The attorney who successfully fought in court to keep 13-year-old Jahi McMath on a ventilator at an Oakland hospital for weeks after she was declared brain dead defended his actions this week, calling the case a fight for family rights.
Christopher Dolan has been widely criticized as having fed false hope to the McMath family that somehow their daughter -- declared brain dead by at least three neurologists and issued a death certificate by the Alameda County coroner -- will recover.
But in an interview with the Bay Area's KNTV-TV posted on Friday, Dolan rebuked those accusations, saying he only became involved in the case to fight for the McMath family's rights.
“One thing that’s really offended me, I mean really offended me, is that I am misleading this family, that I’m giving them false hope," he said. "Well that means that this family is dumb, and I really resent that. That somehow they’re going to be hoodwinked by some lawyer that’s manipulating them. These are smart people.”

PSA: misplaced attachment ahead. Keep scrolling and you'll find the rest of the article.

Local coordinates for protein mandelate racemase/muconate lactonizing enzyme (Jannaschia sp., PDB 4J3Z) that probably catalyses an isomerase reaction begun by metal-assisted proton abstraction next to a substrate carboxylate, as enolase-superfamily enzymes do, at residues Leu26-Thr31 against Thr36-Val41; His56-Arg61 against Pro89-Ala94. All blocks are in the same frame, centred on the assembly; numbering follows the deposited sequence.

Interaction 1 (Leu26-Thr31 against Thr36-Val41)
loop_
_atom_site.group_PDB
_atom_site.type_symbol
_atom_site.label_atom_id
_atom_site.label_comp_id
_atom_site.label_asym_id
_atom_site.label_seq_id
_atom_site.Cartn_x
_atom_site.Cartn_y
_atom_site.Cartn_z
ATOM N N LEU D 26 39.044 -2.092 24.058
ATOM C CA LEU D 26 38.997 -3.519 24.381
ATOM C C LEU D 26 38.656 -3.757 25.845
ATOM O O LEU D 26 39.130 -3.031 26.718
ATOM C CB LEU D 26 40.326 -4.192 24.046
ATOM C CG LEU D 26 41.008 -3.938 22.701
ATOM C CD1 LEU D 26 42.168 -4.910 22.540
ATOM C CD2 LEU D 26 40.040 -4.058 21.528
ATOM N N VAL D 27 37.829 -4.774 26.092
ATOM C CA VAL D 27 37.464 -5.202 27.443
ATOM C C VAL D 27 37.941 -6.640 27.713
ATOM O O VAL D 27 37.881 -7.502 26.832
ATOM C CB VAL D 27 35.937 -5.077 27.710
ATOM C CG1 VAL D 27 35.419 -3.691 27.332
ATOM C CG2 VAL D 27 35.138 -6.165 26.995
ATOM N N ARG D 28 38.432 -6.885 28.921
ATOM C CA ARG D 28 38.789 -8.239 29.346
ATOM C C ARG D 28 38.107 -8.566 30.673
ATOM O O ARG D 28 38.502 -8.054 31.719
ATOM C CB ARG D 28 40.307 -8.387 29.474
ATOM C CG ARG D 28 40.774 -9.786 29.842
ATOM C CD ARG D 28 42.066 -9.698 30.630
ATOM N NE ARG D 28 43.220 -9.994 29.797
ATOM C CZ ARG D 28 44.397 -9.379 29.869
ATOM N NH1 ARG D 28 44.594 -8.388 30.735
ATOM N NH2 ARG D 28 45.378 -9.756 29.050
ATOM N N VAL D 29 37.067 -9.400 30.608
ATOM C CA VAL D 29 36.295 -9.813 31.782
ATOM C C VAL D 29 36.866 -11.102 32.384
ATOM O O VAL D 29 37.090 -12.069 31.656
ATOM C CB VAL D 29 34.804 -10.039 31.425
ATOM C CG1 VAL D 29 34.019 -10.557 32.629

Dolan also took some heat when Santa Monica-based Consumer Watchdog sent out a fundraising appeal saying that, because of a state-imposed $250,000 cap on pain-and-suffering awards in medical malpractice lawsuits, hospitals have an incentive "to let children like Jahi die."
Dolan -- a board member for Consumer Attorneys of California, the main group funding a campaign to lift medical malpractice awards cap -- told local media he did not condone using Jahi to score political points or raise money.
Jahi underwent surgery Dec. 9 to remove her tonsils, adenoids and uvula at Children's Hospital Oakland. She was declared brain-dead three days later after going into cardiac arrest and suffering extensive hemorrhaging in her brain.
Dolan helped Jahi's family members win a court order keeping her on a ventilator, and eventually permission to transfer her to an undisclosed care facility.
But he has previously acknowledged that subsequent medical examinations have revealed that Jahi's body is in "very bad shape." Experts say it's inevitable that her body will continue to deteriorate, and that any mechanical assistance rendered will only "maintain an illusion of life where none exists."
[For the Record, 12:25 p.m. PST, Jan. 10, 2014: An earlier version of this post referred to Dolan as a board member for Consumer Watchdog. He is a board member for Consumer Attorneys of California.]